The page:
The Slow Death of Cable Television

This Facebook post from Mashable should terrify everyone who works for a cable company.

A sample of the comments:

I love television and watch an obsessive amount…but I ditched cable for the Internet 3 years ago.

We already did. We haven’t had cable in years. We watch everything on Hulu and Netflix. I did recently purchase Hulu+

Thank you all for your comments! I’m going to cancel my cable tv service.

Yep- already have! We use Netflix & Hulu & LOVE it- love the savings, love the variety of off the wall shows we have found.

Once the sports issue is figured out, I’m pulling the plug.

You can read them for yourselves, I’m not just cherry picking. The vast majority of the commenters have no need for cable except sports enthusiasts.

My own Journey with Cable

Growing up I always wanted cable, but my parents never caved to my begging. I wanted the liberties of watching ESPN, Comedy Central, and MTV like most of my other classmates. Instead of watching Beavis and Butthead, I enjoyed reruns of Seinfeld all through High School.

Then came my first experience living with cable - college. College is the ultimate time for cable tv. Since you’re usually sharing a house or apartment with several people (in my case 7 others) you can get all the premium channels while splitting it 7 ways. This can make an internet connection + cable tv with premium channels run for only $30 or so a person. Quite a deal.

Then came graduation. Some roommates get married, some moved away, and I moved in with a friend. When it came down to it, as a broke college grad trying to intern my way into a job, I couldn’t stomach paying $50/month for cable on top of the internet bill. We went without TV for the first six months while mooching internet off the neighbors. Anything I wanted to watch happened on Hulu, but generally I was too busy for TV since I was working two jobs.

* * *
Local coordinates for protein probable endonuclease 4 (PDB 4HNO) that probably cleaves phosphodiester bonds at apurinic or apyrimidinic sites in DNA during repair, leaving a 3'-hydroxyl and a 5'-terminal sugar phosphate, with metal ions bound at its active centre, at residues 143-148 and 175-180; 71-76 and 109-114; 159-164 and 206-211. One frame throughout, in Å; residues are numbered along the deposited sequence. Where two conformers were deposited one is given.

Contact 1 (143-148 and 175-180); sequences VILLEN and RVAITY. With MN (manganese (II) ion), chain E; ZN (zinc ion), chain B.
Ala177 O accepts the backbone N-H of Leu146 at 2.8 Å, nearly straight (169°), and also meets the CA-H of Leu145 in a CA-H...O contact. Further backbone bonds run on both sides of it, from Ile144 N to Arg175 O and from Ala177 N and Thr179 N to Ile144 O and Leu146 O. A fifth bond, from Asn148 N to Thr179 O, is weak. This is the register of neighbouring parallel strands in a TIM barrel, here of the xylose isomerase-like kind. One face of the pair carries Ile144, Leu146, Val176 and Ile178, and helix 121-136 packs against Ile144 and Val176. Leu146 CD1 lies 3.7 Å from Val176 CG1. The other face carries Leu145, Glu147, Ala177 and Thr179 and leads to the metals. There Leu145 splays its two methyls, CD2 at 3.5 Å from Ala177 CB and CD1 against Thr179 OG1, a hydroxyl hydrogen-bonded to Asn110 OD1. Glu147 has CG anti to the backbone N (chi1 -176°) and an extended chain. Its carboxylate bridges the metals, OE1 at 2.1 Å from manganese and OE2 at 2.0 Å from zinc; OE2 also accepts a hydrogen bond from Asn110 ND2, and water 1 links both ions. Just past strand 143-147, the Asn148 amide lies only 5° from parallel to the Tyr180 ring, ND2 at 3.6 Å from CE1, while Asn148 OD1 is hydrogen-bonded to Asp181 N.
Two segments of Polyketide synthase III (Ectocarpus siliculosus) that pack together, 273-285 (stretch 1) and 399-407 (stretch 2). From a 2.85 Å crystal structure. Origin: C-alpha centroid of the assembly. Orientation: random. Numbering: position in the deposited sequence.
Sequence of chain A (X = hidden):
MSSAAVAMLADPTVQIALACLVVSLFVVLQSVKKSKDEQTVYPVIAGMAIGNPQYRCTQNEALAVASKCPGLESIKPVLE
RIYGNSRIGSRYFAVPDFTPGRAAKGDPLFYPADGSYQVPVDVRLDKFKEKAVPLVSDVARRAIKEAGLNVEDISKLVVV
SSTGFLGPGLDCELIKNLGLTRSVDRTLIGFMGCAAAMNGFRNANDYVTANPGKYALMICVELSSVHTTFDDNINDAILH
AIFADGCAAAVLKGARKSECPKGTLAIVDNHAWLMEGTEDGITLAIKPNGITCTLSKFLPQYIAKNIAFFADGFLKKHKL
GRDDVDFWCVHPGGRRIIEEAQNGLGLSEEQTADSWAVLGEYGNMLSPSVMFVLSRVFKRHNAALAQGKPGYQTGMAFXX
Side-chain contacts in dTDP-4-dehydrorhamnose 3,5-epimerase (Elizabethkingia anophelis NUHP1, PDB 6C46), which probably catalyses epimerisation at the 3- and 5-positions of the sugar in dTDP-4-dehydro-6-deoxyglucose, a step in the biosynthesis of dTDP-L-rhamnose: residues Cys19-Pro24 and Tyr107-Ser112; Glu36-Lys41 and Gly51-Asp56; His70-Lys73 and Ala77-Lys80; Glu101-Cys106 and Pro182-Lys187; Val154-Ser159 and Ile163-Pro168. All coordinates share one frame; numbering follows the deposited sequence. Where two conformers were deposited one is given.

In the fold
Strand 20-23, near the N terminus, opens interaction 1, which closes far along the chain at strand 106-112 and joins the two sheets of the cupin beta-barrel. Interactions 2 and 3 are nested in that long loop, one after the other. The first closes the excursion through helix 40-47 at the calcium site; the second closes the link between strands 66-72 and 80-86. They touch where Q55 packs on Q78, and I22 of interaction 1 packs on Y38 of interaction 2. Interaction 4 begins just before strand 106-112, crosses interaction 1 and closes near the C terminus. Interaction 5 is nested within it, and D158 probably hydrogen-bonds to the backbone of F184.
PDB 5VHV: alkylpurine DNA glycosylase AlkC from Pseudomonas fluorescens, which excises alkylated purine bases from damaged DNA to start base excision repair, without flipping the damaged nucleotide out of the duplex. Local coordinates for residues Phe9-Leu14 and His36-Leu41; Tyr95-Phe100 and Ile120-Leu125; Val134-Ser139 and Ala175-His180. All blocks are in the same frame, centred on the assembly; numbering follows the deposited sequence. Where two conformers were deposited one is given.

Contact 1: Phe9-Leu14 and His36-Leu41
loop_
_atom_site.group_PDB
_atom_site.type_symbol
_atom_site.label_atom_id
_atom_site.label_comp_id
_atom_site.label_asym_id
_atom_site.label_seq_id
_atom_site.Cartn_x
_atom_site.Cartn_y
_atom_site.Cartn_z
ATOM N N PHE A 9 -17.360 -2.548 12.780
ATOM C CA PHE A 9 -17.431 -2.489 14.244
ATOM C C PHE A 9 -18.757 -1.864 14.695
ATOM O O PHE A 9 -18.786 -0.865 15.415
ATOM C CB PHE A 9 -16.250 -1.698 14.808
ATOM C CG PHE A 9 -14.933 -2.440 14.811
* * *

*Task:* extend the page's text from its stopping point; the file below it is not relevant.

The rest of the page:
Then we got Netflix (and internet). We hooked the new TV up to the router and were able to enjoy the streaming content in between days our one disc was in the mail. While the streaming content wasn’t terrific at the time (far better now) I was never at a shortage to things I wanted to watch.

Two years later after I started a full time position, I decided to treat myself with premium TV - I bought a Roku. It has more than I could ever enjoy for a fraction of the price of cable.

The Dwindling Need for Cable

With the increasing amount of things pulling at our attention, the appeal of cable just isn’t there anymore. Before social networks and the internet really came around as a time distraction/investment cable was supreme. It was about the only way to consume digital media besides trekking down to Blockbuster.

Cable TV is now more of an inconvenience. It costs significantly more than the alternatives (Netflix+Hulu Plus) and offers much less flexibility in watching past episodes. It’s hard to track down your favorite shows, especially ones that aren’t on TV anymore.

Clinging to sports isn’t a sustainable strategy. MLB has adapted (though not 100%. They still don’t understand YouTube and in market games are blacked out on MLB.TV).

Cable had it’s time in the spotlight. So did the music industry. So did book publishers. Unless they can radically adapt (even then it might be too late) few tears will be shed as cable dies.

Now the question is this: Can cable tv recover? Or do you even want it to?

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  1. bennesvig posted this